Awakened at 5 a.m. – At about 10 we moved off and marched after various delays, chest inspections etc., through the outskirts of town, and to our joy found that we were to go to the base in motor lorries instead of marching.  Packed 25 in each and rumbled off on our first journey through France.  The countryside hereabouts is rolling and even hilly, broken by woods with villages lying in the valleys.  The only Frenchies we saw were old men, women and children, with an occasional soldier on leave.  I liked the look of the French country girls who ran along selling us apples and chocolate etc., they seem fresh and healthy.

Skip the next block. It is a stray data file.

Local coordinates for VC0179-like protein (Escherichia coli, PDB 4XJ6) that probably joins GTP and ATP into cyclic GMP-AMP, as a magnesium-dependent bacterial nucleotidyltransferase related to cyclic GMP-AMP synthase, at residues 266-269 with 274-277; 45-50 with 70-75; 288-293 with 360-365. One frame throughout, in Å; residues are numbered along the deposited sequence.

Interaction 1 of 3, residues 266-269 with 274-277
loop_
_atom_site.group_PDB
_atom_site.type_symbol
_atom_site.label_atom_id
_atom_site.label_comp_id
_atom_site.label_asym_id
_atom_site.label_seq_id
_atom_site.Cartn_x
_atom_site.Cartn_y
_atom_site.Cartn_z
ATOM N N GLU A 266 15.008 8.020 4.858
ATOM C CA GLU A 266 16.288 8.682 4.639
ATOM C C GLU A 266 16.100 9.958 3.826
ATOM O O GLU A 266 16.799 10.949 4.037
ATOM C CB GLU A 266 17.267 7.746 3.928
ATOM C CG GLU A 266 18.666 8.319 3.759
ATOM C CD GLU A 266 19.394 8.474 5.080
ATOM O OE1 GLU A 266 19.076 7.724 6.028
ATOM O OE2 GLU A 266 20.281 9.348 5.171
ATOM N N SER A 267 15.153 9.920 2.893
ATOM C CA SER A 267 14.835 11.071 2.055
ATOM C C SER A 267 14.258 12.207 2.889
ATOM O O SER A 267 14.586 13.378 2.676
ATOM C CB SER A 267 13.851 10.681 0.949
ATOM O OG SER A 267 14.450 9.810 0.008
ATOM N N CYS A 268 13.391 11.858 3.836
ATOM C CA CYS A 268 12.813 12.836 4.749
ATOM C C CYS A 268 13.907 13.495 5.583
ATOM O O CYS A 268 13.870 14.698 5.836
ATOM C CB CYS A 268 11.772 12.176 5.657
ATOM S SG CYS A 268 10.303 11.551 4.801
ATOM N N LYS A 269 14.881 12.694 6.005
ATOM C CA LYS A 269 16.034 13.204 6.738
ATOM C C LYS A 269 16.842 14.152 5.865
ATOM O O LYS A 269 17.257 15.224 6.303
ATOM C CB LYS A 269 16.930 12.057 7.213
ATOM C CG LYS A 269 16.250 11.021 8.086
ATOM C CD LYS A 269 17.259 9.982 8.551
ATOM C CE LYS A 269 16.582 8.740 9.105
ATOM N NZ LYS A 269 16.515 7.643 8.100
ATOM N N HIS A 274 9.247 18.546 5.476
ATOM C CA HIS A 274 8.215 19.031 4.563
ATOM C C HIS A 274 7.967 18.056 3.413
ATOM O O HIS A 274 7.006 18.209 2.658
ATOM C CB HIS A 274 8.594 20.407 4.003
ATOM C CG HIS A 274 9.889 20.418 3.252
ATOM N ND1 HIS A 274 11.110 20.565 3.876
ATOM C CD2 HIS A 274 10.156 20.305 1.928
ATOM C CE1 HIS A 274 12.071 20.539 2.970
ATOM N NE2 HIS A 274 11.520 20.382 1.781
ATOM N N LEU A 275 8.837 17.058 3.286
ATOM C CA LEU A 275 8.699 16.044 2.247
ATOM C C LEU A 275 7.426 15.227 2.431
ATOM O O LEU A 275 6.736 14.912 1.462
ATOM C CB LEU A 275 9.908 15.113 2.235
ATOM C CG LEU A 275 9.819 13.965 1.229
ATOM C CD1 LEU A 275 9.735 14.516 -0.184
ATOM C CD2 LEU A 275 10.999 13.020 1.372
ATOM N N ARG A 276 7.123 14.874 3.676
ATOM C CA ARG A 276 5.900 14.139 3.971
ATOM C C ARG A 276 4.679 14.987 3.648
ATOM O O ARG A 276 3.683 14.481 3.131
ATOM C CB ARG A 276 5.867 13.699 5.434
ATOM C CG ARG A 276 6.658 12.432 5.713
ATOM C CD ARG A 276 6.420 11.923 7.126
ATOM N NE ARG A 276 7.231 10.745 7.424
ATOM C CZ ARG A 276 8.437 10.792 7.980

[The significance of 12 October 1917 for the New Zealand soldiers in France must be acknowledged here.  As Lincoln Lee travelled across the Channel, 843 New Zealand soldiers lost their lives during an attack in the Third Battle of Ypres.  As historian Ian McGibbon writes, “In terms of lives lost in a single day, 12 October 1917 ranks as the most catastrophic in the country’s post-1840 history”.]